This was of grave concern to the Stroke Association, as the over 65s is at the greatest risk of having a stroke.
The Chief Executive of Stroke Association, Juliet Bouverie, commented: “Stoicism kills and the British sense of ‘keep calm and carry on’ doesn’t save lives.
“It’s really worrying to see that the people most at risk of stroke are most likely to die at home because they were too frightened of bothering the emergency services – your life matters.
“Stroke is a brain attack. When you see the signs of stroke, you need to raise the alarm right away by calling 999.”
What’s a stroke?
Like all organs, the brain needs oxygen and nutrients provided by blood to function, says the NHS.
When the blood flow to the brain is restricted or stopped, brain cells begin to die.
A stroke can lead to brain injury, disability and possibly death – hence it’s vital to call the emergency services.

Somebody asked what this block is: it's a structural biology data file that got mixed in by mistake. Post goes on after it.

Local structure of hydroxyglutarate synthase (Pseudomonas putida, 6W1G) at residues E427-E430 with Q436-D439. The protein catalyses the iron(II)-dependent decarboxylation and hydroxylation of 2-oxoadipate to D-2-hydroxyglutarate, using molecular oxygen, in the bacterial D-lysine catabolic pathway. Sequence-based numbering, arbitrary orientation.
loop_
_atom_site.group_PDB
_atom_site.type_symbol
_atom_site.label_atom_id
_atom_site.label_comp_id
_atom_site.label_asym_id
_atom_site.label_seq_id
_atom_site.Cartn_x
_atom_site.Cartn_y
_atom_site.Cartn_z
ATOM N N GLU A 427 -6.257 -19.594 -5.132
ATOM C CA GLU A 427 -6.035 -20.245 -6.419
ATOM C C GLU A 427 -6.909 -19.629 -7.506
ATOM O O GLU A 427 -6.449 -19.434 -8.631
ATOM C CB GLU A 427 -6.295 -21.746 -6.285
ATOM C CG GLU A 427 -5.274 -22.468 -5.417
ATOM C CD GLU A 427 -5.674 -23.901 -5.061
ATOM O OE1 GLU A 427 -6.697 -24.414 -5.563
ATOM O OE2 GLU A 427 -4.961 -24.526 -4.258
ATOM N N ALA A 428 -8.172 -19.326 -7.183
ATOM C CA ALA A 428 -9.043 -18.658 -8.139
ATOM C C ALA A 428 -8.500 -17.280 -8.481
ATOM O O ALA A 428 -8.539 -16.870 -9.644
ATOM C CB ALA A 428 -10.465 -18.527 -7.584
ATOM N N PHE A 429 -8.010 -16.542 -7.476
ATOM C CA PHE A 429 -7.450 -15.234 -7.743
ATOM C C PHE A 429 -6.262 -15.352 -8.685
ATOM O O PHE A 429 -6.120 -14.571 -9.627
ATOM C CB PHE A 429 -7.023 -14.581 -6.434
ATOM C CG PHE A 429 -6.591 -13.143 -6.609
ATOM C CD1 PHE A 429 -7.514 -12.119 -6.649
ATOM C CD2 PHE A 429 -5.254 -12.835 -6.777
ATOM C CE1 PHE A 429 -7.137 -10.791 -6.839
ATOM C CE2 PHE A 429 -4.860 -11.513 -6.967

There are two main causes of a stroke: ischaemic and haemorrhage. The first one accounts for 85 percent of all cases of strokes.
Public Health England stated that hospital admissions are down 38 percent from what is expected at this time of year.
Professor Martin James, the Consultant Stroke Physician at the Royal Devon and Exeter Hospital, had a few words to say.
“On my acute stroke unit in Exeter, and across the country, stroke specialists have seen striking reductions in the number of people coming into hospital with the symptoms of stroke during the coronavirus pandemic,” he began.
“But our hospitals remain well equipped and ready to treat stroke patients safely and so we would say to the Great British public, despite everything else that is going on, stroke is still a medical emergency.”